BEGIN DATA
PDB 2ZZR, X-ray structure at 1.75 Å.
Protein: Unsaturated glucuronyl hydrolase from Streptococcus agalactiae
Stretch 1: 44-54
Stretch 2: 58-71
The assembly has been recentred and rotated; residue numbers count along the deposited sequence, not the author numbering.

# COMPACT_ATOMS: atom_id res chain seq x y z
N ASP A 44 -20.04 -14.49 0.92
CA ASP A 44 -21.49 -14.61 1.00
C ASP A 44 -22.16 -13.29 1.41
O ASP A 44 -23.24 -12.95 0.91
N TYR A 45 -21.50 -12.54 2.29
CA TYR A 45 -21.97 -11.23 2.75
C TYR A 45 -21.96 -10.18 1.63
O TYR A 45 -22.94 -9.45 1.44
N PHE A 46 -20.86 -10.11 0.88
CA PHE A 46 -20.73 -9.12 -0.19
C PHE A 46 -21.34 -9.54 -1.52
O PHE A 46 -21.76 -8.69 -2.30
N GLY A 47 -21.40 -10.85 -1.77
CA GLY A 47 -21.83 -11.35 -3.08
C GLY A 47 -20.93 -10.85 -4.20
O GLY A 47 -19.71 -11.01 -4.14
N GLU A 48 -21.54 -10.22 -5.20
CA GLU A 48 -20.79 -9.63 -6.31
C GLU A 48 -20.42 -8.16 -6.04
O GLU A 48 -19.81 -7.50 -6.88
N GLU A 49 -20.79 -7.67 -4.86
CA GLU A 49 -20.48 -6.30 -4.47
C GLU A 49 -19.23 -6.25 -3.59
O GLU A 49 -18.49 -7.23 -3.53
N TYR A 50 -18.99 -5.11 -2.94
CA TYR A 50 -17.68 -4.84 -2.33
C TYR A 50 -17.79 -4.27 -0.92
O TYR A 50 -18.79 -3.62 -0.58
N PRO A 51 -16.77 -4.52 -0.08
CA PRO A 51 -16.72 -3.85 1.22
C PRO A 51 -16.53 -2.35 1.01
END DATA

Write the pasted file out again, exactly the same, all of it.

PDB 2ZZR, X-ray structure at 1.75 Å.
Protein: Unsaturated glucuronyl hydrolase from Streptococcus agalactiae
Stretch 1: 44-54
Stretch 2: 58-71
The assembly has been recentred and rotated; residue numbers count along the deposited sequence, not the author numbering.

# COMPACT_ATOMS: atom_id res chain seq x y z
N ASP A 44 -20.04 -14.49 0.92
CA ASP A 44 -21.49 -14.61 1.00
C ASP A 44 -22.16 -13.29 1.41
O ASP A 44 -23.24 -12.95 0.91
N TYR A 45 -21.50 -12.54 2.29
CA TYR A 45 -21.97 -11.23 2.75
C TYR A 45 -21.96 -10.18 1.63
O TYR A 45 -22.94 -9.45 1.44
N PHE A 46 -20.86 -10.11 0.88
CA PHE A 46 -20.73 -9.12 -0.19
C PHE A 46 -21.34 -9.54 -1.52
O PHE A 46 -21.76 -8.69 -2.30
N GLY A 47 -21.40 -10.85 -1.77
CA GLY A 47 -21.83 -11.35 -3.08
C GLY A 47 -20.93 -10.85 -4.20
O GLY A 47 -19.71 -11.01 -4.14
N GLU A 48 -21.54 -10.22 -5.20
CA GLU A 48 -20.79 -9.63 -6.31
C GLU A 48 -20.42 -8.16 -6.04
O GLU A 48 -19.81 -7.50 -6.88
N GLU A 49 -20.79 -7.67 -4.86
CA GLU A 49 -20.48 -6.30 -4.47
C GLU A 49 -19.23 -6.25 -3.59
O GLU A 49 -18.49 -7.23 -3.53
N TYR A 50 -18.99 -5.11 -2.94
CA TYR A 50 -17.68 -4.84 -2.33
C TYR A 50 -17.79 -4.27 -0.92
O TYR A 50 -18.79 -3.62 -0.58
N PRO A 51 -16.77 -4.52 -0.08
CA PRO A 51 -16.72 -3.85 1.22
C PRO A 51 -16.53 -2.35 1.01